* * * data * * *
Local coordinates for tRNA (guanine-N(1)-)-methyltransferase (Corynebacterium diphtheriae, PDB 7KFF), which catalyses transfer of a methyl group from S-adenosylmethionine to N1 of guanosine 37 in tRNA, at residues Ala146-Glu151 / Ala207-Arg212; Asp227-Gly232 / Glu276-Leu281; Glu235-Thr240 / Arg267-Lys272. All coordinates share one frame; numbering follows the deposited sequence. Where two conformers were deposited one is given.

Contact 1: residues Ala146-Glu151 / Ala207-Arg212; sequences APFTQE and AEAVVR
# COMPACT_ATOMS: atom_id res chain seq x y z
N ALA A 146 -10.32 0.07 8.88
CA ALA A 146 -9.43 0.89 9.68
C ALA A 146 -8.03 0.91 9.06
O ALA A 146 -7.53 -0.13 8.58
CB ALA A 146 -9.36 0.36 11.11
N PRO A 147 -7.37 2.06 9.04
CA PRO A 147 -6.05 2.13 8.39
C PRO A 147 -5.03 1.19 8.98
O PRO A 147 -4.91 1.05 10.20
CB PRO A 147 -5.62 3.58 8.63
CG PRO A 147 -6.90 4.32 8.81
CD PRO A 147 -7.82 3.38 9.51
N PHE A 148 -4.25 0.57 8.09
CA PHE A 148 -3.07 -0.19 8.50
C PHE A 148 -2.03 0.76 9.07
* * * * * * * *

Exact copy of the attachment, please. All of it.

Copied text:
Local coordinates for tRNA (guanine-N(1)-)-methyltransferase (Corynebacterium diphtheriae, PDB 7KFF), which catalyses transfer of a methyl group from S-adenosylmethionine to N1 of guanosine 37 in tRNA, at residues Ala146-Glu151 / Ala207-Arg212; Asp227-Gly232 / Glu276-Leu281; Glu235-Thr240 / Arg267-Lys272. All coordinates share one frame; numbering follows the deposited sequence. Where two conformers were deposited one is given.

Contact 1: residues Ala146-Glu151 / Ala207-Arg212; sequences APFTQE and AEAVVR
# COMPACT_ATOMS: atom_id res chain seq x y z
N ALA A 146 -10.32 0.07 8.88
CA ALA A 146 -9.43 0.89 9.68
C ALA A 146 -8.03 0.91 9.06
O ALA A 146 -7.53 -0.13 8.58
CB ALA A 146 -9.36 0.36 11.11
N PRO A 147 -7.37 2.06 9.04
CA PRO A 147 -6.05 2.13 8.39
C PRO A 147 -5.03 1.19 8.98
O PRO A 147 -4.91 1.05 10.20
CB PRO A 147 -5.62 3.58 8.63
CG PRO A 147 -6.90 4.32 8.81
CD PRO A 147 -7.82 3.38 9.51
N PHE A 148 -4.25 0.57 8.09
CA PHE A 148 -3.07 -0.19 8.50
C PHE A 148 -2.03 0.76 9.07